Port Adelaide Travel Guide

  • Restaurants
    by wabat
  • Restaurants
    by wabat
  • Restaurants
    by wabat

Port Adelaide Things to Do

  • Walk the Port

    In addition to being the best way to get around “Walk the Port” is the title of an excellent walking guide for the historic area of Port Adelaide. The guide can be picked up at the tourist office/ visitors centre on the intersection of Commercial Road and St Vincent’s Street (from which the walk starts).The guide highlights 38 points of interest...

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  • South Australian Maritime Museum

    While physically not a large museum, the collection is contained on three small floors, there is quite a bit of content to cover. Overall it is informative and worth an hour or two depending on your level of interest in things nautical. Your ticket allows multiple visits on the same day should you really get into it and wish to go out for a break...

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  • The Churches but no entry!

    When I visit somewhere I like to drop into the local churches, synagogues, temples, cemeteries and such like. I do this not because I am terribly religious but rather because I find such sojourns peaceful and such places tend to hold a wealth of historical information and give you an insight into an area that you might not otherwise get.In Port...

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  • Port Admiral Hotel and Coach House

    The hotels and drinking establishments covered in my heritage pub trail (crawl) tip all have one thing in common. They are in operation and await your business.Alas, the subject of this tip, the Port Admiral Hotel, closed in 2006 and was still boarded up on my most recent trip in December 2013. Should any of my readers wish to acquire this...

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  • Heritage Pub Trail (Crawl)

    If all your wandering around Port Adelaide leaves you feeling a little dehydrated, fear not there are ample establishments which can come to the rescue and you won’t have far to walk. Being a port town and having catered for the needs of seafarers for 150 years plus there is almost literally a pub on every corner (and in fact there used to be!)....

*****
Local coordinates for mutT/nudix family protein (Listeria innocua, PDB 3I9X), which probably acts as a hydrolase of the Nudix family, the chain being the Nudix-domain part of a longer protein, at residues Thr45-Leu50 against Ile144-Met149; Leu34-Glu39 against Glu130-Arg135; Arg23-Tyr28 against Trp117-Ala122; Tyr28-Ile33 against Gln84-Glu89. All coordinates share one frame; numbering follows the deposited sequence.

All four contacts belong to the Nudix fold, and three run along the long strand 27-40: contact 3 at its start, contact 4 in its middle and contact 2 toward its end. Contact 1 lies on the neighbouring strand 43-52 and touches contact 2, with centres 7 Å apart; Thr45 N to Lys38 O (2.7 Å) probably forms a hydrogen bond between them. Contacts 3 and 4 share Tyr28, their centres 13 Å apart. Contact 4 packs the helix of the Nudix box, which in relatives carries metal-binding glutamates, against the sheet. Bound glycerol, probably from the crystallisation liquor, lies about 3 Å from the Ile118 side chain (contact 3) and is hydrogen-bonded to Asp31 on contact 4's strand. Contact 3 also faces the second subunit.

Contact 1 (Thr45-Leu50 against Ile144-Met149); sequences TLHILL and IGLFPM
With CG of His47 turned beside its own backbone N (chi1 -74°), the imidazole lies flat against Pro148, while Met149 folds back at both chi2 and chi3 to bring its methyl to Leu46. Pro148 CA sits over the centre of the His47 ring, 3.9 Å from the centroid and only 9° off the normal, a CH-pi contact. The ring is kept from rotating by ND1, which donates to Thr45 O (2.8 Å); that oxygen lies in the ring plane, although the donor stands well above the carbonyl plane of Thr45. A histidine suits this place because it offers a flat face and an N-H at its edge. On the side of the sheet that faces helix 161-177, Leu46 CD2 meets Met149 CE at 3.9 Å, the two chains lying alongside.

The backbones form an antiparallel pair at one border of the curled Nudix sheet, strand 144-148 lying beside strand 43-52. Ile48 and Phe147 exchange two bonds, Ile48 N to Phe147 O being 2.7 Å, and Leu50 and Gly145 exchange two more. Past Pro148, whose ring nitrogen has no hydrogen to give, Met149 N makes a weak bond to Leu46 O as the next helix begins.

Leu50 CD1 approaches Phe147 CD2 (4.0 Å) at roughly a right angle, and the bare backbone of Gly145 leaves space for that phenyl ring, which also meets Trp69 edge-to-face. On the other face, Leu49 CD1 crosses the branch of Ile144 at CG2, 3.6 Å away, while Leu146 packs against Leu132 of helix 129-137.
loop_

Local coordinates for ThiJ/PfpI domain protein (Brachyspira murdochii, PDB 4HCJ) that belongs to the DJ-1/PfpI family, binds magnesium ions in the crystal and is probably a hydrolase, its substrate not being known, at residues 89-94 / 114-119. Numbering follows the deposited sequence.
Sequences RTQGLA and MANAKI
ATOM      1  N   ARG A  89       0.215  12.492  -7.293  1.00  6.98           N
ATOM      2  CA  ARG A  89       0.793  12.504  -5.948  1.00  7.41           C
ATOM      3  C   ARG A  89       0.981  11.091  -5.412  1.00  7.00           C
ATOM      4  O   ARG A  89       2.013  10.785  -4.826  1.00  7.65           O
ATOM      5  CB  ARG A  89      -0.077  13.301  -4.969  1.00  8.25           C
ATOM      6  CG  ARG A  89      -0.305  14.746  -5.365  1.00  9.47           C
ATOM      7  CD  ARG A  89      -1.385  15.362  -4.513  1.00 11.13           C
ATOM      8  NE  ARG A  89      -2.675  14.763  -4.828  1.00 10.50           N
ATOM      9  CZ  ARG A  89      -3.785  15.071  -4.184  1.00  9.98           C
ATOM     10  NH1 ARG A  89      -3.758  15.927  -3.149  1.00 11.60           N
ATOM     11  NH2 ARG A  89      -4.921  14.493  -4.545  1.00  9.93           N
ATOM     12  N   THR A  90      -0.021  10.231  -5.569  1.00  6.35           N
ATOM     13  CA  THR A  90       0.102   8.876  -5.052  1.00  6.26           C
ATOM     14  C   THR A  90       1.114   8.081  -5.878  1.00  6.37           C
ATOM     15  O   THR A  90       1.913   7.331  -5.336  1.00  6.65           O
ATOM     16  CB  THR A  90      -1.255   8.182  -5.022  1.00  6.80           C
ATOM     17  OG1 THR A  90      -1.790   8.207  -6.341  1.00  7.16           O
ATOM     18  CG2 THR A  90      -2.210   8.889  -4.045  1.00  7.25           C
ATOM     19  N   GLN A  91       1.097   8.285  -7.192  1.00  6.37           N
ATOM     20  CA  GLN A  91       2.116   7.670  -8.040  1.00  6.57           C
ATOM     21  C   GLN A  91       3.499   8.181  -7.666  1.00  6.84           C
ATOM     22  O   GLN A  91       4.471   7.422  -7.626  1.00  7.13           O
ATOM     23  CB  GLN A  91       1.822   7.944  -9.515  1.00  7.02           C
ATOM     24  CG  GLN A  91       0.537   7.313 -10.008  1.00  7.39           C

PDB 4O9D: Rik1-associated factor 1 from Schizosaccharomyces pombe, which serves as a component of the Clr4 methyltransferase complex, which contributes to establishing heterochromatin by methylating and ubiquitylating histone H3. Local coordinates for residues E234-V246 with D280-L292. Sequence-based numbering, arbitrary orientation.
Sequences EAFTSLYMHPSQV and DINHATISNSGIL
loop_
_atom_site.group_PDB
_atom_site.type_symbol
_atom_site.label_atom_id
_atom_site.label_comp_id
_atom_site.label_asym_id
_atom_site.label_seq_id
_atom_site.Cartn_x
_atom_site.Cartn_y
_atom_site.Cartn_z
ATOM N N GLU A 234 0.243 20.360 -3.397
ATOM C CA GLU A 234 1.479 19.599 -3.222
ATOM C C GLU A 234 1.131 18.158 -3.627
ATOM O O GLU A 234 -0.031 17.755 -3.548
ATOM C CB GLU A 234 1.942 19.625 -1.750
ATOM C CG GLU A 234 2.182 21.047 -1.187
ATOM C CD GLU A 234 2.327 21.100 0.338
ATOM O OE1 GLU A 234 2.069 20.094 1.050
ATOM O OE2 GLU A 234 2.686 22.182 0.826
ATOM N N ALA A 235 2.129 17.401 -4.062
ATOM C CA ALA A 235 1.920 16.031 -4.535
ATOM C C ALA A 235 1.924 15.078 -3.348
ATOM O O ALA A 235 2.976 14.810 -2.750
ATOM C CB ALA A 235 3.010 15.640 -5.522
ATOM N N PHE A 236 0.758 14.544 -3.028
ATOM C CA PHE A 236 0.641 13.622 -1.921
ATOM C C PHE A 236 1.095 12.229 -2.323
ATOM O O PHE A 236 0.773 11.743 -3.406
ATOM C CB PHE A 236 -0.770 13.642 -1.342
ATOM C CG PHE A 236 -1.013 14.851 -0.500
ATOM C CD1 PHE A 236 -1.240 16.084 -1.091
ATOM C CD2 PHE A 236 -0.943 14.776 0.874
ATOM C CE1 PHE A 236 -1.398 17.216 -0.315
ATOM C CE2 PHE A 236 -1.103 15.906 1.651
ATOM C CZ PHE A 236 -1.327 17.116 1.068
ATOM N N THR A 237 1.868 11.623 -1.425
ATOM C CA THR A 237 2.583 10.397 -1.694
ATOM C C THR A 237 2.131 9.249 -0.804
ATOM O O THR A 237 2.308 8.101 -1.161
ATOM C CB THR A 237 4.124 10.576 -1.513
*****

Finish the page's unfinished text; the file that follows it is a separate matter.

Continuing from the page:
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  • Professional Fishermen’s Memorial

    In addition to being a commercial port for the import and export of goods and indeed people, Port Adelaide has had a long history in commercial fishing – an oft dangerous activity for the unprepared in dangerous seas. If you saw my Seafarer’s Memorials review you will be aware that more than 340 ships were wrecked along South Australia's coast with...

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  • Poverty Corner

    Come back with me 100 years, if you will.As you may have picked up from my other tips, Port Adelaide was, by the end of the 19 century and into the 20th century a thriving Port and many people were making lots of money – but not everyone.Work at sea and within the port was hard, the hours were long, working conditions were seldom good and the pay...

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  • Not really a Boer War Memorial

    While classified as a Boer War Memorial by the tourist authorities this is not actually a memorial. It is, in fact, a plaque on the wharf adjacent to the Port Adelaide Lighthouse, donating the point from which the first contingent of South Australian Infantry boarded the PS Yatala for transfer to, and embarkation on, the troopship Medic as they set...

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  • Have the buildings really sunk?

    As you wander around Port Adelaide and in particular the area around the National Maritime Museum you could be forgiven for asking yourself if the buildings have at some stage sunk into the ground as you see tops of windows jutting out just above the current street level.In fact the buildings (the Port's oldest) have not sunk but rather the street...

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  • Seafarers’ Memorials

    Located on Timpson Street just in from the Port River are two memorials to seafarers which were formerly located elsewhere in Port Adelaide – the older Merchant Navy Memorial and the more recent SS Admella Memorial – The Navigator.Ships made a vital contribution to the development of South Australia as an early colony through the shipment of both...